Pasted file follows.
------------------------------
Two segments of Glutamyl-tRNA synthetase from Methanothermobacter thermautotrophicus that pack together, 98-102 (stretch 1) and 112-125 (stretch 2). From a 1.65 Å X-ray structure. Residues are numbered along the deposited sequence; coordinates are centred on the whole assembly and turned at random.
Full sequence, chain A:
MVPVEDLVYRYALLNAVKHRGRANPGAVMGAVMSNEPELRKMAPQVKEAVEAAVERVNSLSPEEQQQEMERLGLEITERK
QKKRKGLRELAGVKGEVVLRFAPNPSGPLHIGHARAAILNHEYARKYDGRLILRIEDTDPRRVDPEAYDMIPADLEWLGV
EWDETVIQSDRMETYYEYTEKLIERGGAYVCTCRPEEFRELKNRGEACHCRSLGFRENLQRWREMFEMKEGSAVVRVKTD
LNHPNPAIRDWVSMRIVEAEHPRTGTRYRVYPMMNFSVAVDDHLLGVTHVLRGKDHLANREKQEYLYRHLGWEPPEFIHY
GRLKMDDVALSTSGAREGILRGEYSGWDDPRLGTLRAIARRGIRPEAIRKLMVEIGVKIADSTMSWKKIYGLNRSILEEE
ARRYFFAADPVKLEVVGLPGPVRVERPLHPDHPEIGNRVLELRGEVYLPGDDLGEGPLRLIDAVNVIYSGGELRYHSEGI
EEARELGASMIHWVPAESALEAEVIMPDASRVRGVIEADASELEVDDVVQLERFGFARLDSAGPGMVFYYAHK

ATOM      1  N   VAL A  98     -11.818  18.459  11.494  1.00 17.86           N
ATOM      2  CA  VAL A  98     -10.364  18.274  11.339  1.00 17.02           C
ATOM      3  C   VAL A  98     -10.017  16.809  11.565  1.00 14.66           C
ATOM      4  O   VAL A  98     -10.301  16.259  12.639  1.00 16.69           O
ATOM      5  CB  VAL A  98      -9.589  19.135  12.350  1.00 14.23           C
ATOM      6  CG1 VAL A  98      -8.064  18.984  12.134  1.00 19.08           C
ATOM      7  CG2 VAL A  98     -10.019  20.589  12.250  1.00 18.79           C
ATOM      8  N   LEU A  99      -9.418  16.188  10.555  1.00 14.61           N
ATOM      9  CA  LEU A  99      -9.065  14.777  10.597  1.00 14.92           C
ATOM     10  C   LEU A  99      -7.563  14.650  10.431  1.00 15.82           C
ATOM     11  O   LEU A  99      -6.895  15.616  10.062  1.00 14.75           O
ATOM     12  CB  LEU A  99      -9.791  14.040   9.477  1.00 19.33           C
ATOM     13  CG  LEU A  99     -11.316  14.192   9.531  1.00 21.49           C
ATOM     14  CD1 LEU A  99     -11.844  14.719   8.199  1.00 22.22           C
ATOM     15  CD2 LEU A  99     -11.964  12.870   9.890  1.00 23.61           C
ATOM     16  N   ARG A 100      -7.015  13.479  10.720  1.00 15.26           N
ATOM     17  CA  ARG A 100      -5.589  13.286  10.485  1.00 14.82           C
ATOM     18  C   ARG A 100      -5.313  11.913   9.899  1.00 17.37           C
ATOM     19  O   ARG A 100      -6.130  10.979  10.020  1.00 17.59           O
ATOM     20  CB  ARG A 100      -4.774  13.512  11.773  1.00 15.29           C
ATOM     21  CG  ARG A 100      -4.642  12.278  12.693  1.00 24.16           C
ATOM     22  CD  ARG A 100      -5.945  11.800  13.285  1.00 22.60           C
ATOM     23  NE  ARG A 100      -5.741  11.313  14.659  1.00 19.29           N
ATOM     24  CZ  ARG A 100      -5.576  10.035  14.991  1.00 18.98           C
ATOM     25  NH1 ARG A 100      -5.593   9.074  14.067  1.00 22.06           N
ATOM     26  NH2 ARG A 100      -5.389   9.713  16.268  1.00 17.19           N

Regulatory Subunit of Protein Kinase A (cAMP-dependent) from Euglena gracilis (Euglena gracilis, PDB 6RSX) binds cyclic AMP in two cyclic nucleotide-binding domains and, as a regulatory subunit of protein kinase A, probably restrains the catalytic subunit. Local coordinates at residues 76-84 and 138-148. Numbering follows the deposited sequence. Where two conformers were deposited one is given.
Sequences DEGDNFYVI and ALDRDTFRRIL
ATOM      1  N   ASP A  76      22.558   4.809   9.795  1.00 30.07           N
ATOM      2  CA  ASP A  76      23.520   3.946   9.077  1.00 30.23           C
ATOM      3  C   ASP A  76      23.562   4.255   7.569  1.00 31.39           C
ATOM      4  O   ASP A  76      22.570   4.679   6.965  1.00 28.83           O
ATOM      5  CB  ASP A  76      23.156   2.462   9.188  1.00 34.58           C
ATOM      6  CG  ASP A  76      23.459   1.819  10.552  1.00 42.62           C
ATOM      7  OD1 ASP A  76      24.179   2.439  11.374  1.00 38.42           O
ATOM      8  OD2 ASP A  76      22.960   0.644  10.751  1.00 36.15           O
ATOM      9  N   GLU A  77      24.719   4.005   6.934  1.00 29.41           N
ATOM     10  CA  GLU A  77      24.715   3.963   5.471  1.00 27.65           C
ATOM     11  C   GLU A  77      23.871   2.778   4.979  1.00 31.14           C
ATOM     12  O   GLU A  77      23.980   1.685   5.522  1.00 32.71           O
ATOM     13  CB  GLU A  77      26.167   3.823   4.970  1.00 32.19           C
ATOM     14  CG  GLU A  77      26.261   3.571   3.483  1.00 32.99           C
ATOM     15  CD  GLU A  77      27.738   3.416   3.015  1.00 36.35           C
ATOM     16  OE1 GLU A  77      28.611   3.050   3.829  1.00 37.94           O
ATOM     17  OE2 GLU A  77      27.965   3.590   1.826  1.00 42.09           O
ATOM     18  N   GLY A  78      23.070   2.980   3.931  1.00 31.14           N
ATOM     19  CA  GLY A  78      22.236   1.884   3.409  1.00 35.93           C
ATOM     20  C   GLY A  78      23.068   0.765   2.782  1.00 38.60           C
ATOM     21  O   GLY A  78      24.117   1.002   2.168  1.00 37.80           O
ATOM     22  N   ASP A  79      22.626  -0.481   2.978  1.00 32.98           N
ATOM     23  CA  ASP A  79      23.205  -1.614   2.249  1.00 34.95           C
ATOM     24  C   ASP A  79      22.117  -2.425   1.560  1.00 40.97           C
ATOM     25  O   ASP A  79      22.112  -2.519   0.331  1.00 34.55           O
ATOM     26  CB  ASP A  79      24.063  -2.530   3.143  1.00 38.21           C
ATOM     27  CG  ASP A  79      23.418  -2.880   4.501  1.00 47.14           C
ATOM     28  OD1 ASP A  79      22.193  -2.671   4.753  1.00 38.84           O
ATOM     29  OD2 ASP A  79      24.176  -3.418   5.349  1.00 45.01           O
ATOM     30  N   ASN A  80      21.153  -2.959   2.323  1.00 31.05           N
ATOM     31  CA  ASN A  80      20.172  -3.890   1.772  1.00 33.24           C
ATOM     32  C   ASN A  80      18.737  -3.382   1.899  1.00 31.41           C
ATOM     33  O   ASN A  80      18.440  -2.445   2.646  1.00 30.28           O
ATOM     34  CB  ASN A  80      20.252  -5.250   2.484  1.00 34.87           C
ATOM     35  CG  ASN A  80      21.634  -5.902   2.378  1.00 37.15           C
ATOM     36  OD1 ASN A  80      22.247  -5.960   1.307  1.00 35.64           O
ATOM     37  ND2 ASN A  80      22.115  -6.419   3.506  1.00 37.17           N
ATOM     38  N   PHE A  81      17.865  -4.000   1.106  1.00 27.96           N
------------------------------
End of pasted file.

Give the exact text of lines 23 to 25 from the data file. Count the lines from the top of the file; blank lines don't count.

ATOM     14  CD1 LEU A  99     -11.844  14.719   8.199  1.00 22.22           C
ATOM     15  CD2 LEU A  99     -11.964  12.870   9.890  1.00 23.61           C
ATOM     16  N   ARG A 100      -7.015  13.479  10.720  1.00 15.26           N